© June 1, 2011

Tuesday, May 31, 2011

Surprise Endings

Omar installed the bomb in the trunk of his car. He set the detonator in the glove box then headed to the town center.

“If you die, love continues. Protect your family,” said the radio spokesman.

Omar saw an insurance agency and stopped to talk to an agent. Omar left knowing, regardless of the cost, his large family would be taken care of.

He stopped at a traffic light and was rear-ended. His life passed before his eyes as he braced for the explosion then died from a heart attack.

© May 31, 2011

Sunday, May 29, 2011


Carrie laughed as she ran ahead of the group. She’d been warned to stay with tour but she hadn’t been listening. She never listened.

Just as she was out of sight a giant stepped out onto the path. Carrie ran into his big toe.

The giant squatted to get a better look then picked her up. “You’ll make a yummy snack.”

She screamed as the giant put her in his shirt pocket. No one heard her as the giant continued on his way. Carrie was never seen again.

Moral: Listen to your tour guide.

© July 12, 2006

Thursday, May 26, 2011

Twitter fiction

I focused the lens on my target. She was beautiful but oblivious as I waited for an embarrassing moment. Ahh, the life of the paparazzi.

I blew out the candles and made a wish. I smiled as a zombie hoard attacked my family. The inheritance I got was the perfect birthday gift.

I sat on the privy, the gun aimed at the door. I'd be safe here. I felt a tickle then the probe. "Argh!" There's no escaping damned aliens.

"We're free!" cried the guppies. They swam into the deep water, oblivious to the turtle until he lunged at them from under the rock. "Nom!"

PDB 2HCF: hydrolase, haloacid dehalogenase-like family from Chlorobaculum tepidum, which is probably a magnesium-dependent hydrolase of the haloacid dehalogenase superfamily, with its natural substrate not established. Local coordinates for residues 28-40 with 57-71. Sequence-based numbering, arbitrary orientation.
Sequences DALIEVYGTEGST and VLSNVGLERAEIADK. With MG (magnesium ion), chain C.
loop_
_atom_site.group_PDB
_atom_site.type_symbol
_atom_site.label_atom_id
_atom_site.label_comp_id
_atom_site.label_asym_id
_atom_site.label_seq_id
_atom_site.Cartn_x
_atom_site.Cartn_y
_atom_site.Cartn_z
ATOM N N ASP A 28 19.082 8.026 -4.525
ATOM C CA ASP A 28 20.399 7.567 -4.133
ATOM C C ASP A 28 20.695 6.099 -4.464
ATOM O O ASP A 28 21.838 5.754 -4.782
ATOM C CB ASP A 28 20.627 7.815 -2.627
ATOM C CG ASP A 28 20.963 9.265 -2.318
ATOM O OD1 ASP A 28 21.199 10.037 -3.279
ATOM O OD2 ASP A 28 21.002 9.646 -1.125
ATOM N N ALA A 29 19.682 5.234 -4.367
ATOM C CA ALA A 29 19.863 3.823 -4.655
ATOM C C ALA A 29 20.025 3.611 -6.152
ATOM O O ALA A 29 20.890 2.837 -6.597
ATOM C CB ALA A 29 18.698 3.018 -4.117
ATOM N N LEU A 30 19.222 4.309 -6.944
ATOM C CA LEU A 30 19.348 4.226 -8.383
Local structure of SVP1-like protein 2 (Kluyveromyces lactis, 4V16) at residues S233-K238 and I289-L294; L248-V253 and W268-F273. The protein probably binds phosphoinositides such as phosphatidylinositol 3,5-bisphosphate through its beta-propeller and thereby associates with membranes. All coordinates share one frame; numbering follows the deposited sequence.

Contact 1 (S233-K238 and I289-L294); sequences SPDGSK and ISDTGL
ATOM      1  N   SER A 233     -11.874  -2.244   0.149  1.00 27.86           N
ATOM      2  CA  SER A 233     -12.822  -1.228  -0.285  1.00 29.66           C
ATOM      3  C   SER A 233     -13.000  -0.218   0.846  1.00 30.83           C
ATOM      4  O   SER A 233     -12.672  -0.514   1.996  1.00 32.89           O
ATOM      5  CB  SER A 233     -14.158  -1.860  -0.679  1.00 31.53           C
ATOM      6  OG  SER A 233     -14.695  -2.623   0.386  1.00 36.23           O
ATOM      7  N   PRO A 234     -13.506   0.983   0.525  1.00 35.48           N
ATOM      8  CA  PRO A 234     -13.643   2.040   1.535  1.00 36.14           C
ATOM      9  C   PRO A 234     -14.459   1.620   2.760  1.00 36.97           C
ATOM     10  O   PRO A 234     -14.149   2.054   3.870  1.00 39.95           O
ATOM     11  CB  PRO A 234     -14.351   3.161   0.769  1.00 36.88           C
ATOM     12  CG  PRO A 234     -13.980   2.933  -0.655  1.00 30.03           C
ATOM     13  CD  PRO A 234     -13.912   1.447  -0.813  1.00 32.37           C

Dan circled X-70. He realized how the planet was named: it was like stepping into a disco filled with green-skinned aliens during the 1970s.

He stalks me in my dreams. Trying to bribe me with all the things I want so I'll stay. But I can't; I'm not ready. Death will have to wait.

Torrential rain falls, flooding the window sill. As I close it, I see the open car window. I run out, keys in hand. Soaked, I utter, "FML."

The groom ran off with the pastor. Stranded and devastated, she destroyed the flowers and the wedding cake then hung herself with her veil.

Tuesday, May 24, 2011

The Missing Scones

Sue started brewing a pot of coffee then opened the cookie jar to get a chocolate scone she’d made the night before. Instead, she found $150. “What the heck? Bob, did you eat the scones?” Sue asked. He shook his head. “Do you know where this money came from?”

“The scone fairy?”

“Very funny,” she replied.

That night she made a double batch of chocolate scones. The next morning, they were all gone and $300 was in their place. They didn’t know what to think.

“Make more tonight,” Bob said when he called her at work later. “I’ll set up a hidden video camera and we’ll solve this mystery.”

When they got up, the triple batch was gone and there was $600 in the jar. They watched the video—the chocolate scones disappeared then were replaced with money but there was no one visible on the tape.

They left four batches of chocolate scones on the counter that night. In the morning, they found $900 and a note.

“Thanks for making those amazing chocolate scones. As a rare delicacy on Zarflart, we could have both been rich. Too bad you were greedy and saturated the market. Sincerely, Hyzar”

© May 24, 2011